Native America Calling awarded National Humanities Medal
Anchorage, Alaska – Koahnic Broadcast Corporation is pleased to announce that its daily public affairs show Native America Calling is a recipient of the 2021 National Humanities Medal from The National Endowment for the Humanities. The award will be presented to Koahnic’s President and CEO, Jaclyn Sallee, by U.S. President Joe Biden at a White House ceremony March 21.
Since 1995, the live call-in program Native America Calling has brought public radio stations, listeners, and online audiences together every weekday for a thought-provoking national conversation about issues specific to Native communities.
Each Native America Calling program connects noted guests and experts with callers throughout the United States, and is the only program of its kind that focuses on Native American issues.
“We are grateful and humbled to receive this recognition for Native America Calling’s service to listeners across the nation, and for Native communities in particular,” said Koahnic’s President and CEO, Jaclyn Sallee, who is Iñupiaq.
“Koahnic was founded in the early 1990s by a visionary group of Alaska Native leaders who saw a media environment where Native people barely existed,” said Sallee. “Native America Calling was developed in 1995 by Native producers working together from Alaska, New Mexico, and Nebraska to create a much-needed broadcast forum for Native public affairs. Over the last three decades, Native America Calling, other Native-made programming, and Native-operated radio stations have ensured that Native voices and viewpoints are part of our national conversations.
The National Humanities Medal, inaugurated in 1997, is a prestigious honor presented to 12 or fewer awardees per year whose work has “deepened the nation’s understanding of the humanities and broadened our citizens’ engagement with history, literature, languages, philosophy, and other humanities subjects.” Past honorees include public radio host/producer Terry Gross, Director Steven Spielberg, The Iowa Writers Workshop, Novelist Toni Morrison, and musician Elton John. Native America Calling is the first non-individual Native honoree to-date.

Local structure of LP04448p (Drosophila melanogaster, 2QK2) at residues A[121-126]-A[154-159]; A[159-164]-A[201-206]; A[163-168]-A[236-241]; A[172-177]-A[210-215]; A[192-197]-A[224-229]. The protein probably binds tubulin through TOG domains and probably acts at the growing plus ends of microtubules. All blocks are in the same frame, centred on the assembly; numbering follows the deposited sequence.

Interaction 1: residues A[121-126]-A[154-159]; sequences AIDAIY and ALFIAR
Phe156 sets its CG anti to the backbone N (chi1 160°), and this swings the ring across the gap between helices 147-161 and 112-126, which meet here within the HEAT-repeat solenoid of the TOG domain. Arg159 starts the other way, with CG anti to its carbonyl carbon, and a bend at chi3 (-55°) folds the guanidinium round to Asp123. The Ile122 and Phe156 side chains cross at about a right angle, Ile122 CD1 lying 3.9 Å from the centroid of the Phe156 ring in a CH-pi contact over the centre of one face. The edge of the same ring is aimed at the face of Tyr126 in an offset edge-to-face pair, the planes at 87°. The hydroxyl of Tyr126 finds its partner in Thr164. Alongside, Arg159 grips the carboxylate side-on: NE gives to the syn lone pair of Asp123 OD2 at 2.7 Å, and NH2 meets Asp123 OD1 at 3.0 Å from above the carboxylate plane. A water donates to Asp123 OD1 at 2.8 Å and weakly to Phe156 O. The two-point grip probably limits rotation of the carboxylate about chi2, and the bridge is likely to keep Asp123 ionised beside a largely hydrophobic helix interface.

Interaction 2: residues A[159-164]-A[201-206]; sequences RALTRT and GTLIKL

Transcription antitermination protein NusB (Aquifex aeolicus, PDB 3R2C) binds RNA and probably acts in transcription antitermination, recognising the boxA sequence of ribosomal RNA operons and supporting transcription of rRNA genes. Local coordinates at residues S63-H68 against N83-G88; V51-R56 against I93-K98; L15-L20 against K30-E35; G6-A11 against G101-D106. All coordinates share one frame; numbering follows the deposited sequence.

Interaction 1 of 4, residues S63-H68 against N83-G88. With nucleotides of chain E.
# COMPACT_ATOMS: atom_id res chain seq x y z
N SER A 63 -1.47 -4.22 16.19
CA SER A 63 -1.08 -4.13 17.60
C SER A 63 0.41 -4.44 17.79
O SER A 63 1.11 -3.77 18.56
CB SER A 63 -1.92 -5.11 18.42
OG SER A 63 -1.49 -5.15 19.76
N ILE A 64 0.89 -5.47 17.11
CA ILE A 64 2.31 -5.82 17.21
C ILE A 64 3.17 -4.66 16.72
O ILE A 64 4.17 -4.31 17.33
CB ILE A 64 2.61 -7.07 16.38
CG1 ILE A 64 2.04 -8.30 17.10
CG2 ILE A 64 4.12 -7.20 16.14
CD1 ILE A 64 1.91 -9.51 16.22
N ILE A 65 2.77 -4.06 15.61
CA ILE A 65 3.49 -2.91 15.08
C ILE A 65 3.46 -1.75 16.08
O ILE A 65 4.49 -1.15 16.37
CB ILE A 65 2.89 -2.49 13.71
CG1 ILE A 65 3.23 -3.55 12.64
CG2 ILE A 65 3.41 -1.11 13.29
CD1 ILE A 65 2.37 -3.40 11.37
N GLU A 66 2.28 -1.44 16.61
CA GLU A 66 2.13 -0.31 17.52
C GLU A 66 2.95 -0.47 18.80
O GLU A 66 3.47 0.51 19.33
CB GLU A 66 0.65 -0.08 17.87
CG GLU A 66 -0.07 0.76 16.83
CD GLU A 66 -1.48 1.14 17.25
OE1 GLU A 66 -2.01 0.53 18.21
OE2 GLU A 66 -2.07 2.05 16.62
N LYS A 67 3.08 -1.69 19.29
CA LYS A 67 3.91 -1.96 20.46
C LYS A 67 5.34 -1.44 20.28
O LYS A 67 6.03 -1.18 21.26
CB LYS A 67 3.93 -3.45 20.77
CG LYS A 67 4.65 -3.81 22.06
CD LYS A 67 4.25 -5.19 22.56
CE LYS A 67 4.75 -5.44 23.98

“The humanities help us to understand ourselves as humans, what connects us. Ensuring Native voices have a platform and that our stories are told and heard is immensely important,” said Sallee.
About Native America Calling and Koahnic Broadcast Corporation.
Native America Calling, a production of Koahnic Broadcast Corporation, is produced in Albuquerque, New Mexico, and heard on nearly 90 public, community and tribal radio stations in the United States and in Canada. Shawn Spruce (Laguna Pueblo) is the Host and Producer of the program, assisted by Senior Producer Andi Murphy (Diné), Associate Producer Sol Traverso (Athabascan, Puerto Rican), Production Engineer Marino Spencer (Diné) and Executive Producer Art Hughes.
Koahnic Broadcast Corporation, established in 1992, is a multimedia Native American production and distribution nonprofit located in Anchorage, Alaska, and Albuquerque, New Mexico. Koahnic operates public radio station KNBA, and produces and distributes National Native News, Native America Calling, The RIVR, Indigefi, and also operates Native Voice One (NV1) the national Native radio distribution service. Koahnic Broadcast Corporation is committed to amplifying Native voices throughout Alaska and the nation.